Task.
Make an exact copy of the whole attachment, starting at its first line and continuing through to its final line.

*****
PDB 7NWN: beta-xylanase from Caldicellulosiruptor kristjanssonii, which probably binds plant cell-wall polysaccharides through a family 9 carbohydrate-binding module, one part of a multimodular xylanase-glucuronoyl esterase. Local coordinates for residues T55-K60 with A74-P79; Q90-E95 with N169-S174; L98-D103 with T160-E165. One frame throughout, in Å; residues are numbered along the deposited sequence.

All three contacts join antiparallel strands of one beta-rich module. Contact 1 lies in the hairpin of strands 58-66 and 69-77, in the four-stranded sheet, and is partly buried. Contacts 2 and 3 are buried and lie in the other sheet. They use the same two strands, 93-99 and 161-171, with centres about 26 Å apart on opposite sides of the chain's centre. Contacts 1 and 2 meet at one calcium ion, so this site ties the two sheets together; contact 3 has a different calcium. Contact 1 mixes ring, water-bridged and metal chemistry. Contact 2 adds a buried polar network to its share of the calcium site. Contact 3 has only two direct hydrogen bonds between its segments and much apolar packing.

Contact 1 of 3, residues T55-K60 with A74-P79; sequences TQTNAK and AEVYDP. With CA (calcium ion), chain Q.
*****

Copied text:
PDB 7NWN: beta-xylanase from Caldicellulosiruptor kristjanssonii, which probably binds plant cell-wall polysaccharides through a family 9 carbohydrate-binding module, one part of a multimodular xylanase-glucuronoyl esterase. Local coordinates for residues T55-K60 with A74-P79; Q90-E95 with N169-S174; L98-D103 with T160-E165. One frame throughout, in Å; residues are numbered along the deposited sequence.

All three contacts join antiparallel strands of one beta-rich module. Contact 1 lies in the hairpin of strands 58-66 and 69-77, in the four-stranded sheet, and is partly buried. Contacts 2 and 3 are buried and lie in the other sheet. They use the same two strands, 93-99 and 161-171, with centres about 26 Å apart on opposite sides of the chain's centre. Contacts 1 and 2 meet at one calcium ion, so this site ties the two sheets together; contact 3 has a different calcium. Contact 1 mixes ring, water-bridged and metal chemistry. Contact 2 adds a buried polar network to its share of the calcium site. Contact 3 has only two direct hydrogen bonds between its segments and much apolar packing.

Contact 1 of 3, residues T55-K60 with A74-P79; sequences TQTNAK and AEVYDP. With CA (calcium ion), chain Q.